There are many misconceptions about going solo in business. We most commonly associate freelancing with people sitting in cafes, sipping coffee, looking relaxed and tapping away on their laptops. The reality is they are frantically chasing invoice payments, organising meetings, writing proposals and doing a myriad of tasks at once. Going out on your own as a solopreneur or freelancer is an individual choice and one not to be taken likely. It’s never a black and white journey but includes several shades of grey!
Large organisations offer employees a safe environment in which to operate, even with all the challenges and politics, and provide benefits including holidays, sick time, pension and training. Additionally, employees are offered support with delivering against business goals by providing a social environment, marketing, sales pipelines, strategic plans and processes to keep the engine churning. These businesses provide the leadership to keep the business in the black – profitable.
Employees are also often given structures that engender personal success – training and development to progress skill sets, mentors to develop capability, bonuses and promotions to reward loyalty and recognise achievements. Some companies even offer career guidance that help employees make informed decisions about their role within the company.
In comparison, running your own business provides none of the above. The freelancer is expected to be all the functions of a business: sales, marketing, operations, finance, customer service, leadership. You’re required to make strategic decisions, prepare your own sales presentations, manage your marketing plan, generate your own sales conversations – alone.
Making the decision to become your own boss can be rewarding, scary and exhilarating all at the same time.
You’ll need a strong grasp of your key business offering, your strategy, (some) luck and a lot of self-awareness to help you articulate your differentiators. Understanding the risks and rewards of freelancing are important and there are no hard and fast rules as to how you go about it. Learning how to maximise your chance of success will help you prepare for all outcomes.
What stopped me going solo initially? Lack of guaranteed salary and FEAR. What if freelancing didn’t work? I had no one to support me so if it went wrong it was on my shoulders.
So what made me jump into the unknown? A number of factors, but mainly the drive to create my own destiny, give something back and finally pursue my dream that I had dabbled in for years. Was the transition easy? Yes and no. I’ve been on a two-year journey creating my recipe for success – my portfolio career – and there have been highs and lows, as most new businesses experience in the early stages of trading. Here’s my take on the risks and rewards that all would-be freelancers should consider before taking the plunge:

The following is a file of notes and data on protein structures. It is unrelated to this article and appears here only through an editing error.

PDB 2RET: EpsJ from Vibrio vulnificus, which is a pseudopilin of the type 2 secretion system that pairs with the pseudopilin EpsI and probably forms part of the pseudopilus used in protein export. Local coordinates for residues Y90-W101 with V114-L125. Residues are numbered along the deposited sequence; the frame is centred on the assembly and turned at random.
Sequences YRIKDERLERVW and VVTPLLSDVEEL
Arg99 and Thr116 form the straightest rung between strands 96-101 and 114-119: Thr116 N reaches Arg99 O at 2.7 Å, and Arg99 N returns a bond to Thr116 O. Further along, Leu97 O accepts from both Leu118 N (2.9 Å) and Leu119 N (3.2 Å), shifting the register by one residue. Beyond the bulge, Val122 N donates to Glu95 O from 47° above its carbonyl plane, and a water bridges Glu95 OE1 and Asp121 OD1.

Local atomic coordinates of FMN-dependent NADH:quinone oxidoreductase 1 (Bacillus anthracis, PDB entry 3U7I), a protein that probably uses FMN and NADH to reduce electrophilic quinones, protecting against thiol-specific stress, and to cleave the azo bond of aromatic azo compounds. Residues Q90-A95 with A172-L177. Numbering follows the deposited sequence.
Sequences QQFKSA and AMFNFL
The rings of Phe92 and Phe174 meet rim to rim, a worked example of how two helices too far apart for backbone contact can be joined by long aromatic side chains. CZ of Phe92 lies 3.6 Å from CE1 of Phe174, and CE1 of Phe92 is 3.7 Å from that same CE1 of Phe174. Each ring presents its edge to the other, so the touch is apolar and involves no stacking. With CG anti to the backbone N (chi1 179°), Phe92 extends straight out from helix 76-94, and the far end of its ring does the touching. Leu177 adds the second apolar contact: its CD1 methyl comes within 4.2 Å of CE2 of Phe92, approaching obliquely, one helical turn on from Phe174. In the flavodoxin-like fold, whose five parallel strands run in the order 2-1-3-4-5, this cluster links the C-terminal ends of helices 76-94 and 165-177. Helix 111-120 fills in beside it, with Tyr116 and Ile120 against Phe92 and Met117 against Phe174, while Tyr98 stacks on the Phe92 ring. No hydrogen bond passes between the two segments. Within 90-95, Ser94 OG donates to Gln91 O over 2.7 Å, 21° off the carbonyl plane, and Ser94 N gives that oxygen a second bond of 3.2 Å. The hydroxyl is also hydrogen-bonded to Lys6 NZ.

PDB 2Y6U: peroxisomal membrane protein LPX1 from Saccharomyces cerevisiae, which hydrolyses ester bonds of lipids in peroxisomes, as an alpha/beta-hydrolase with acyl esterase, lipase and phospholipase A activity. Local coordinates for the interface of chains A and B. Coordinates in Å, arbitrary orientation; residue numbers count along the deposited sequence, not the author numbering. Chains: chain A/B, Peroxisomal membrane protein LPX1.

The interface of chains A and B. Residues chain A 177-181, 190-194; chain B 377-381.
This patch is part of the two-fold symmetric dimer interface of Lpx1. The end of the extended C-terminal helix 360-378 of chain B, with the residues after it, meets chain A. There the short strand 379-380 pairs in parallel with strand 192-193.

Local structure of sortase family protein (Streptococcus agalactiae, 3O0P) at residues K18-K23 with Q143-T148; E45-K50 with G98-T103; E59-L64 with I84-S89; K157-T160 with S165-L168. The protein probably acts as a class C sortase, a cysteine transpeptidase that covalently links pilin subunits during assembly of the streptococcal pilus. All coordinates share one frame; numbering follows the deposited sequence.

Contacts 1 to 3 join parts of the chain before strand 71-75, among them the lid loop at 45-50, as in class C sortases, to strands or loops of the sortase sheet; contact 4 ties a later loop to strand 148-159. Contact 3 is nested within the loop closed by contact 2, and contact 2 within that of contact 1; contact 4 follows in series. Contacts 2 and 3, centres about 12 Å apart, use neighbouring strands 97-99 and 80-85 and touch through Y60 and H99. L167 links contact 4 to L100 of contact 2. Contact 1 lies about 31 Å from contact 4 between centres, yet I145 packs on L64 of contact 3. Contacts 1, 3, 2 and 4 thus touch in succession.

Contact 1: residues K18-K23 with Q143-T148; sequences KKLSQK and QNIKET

|Flexibility: creating your own work schedule
|No benefits: no pension, sick pay, no paid holidays, etc
|Increasing your pay
|Work is never guaranteed
|Setting up a Limited company has tax benefits
|You are responsible for your taxes
|No company politics
|Lack of structure around working hours
|Strong network gives you a safety net
|Make sure you buy insurance to cover sickness or injury
|Having the choice to work the projects you want
|You are responsible for your own sales pipeline
|Master of your own destiny!
|You are responsible for invoicing, admin, everything that running a business encompasses!
|Better work/life balance
|Longer working hours because you take the work when it is available!
|Lack of structure around working hours
Given the above, it could be very easy to stay as an employee in the comfort of an office with people around you all day to help support and drive each other forward. However, there are lots of pros to going freelance or setting up a business, otherwise why would so many people in today’s economy be choosing this route?
So my advice to anyone considering freelancing as a career choice?
- Do your research. Preparation is key. Whether you’re looking for that better quality of life or planning to take over the world, be sure you know what working for yourself means short and longer term.
- Make sure you understand your offer, unique proposition and your core audience. What experiences from your career to date will you use to take yourself to market and establish your presence?
- Talk to an accountant and get a complete overview of your finances. Sometimes this process may make you realise you are not ready to quit your job just yet. Use your spare time to refine your business ideas and goals.
- Understand your key drivers and values. Can you face sourcing business, chasing unpaid invoices, managing your own diary, writing your own proposals, and not working in an office environment every day? If not, what are the ways you’ll overcome these barriers?
- Have fun making your dream a reality. You’re about to embark on a remarkabFreelancle journey. It’s going to be hard work, but it should be fun too right?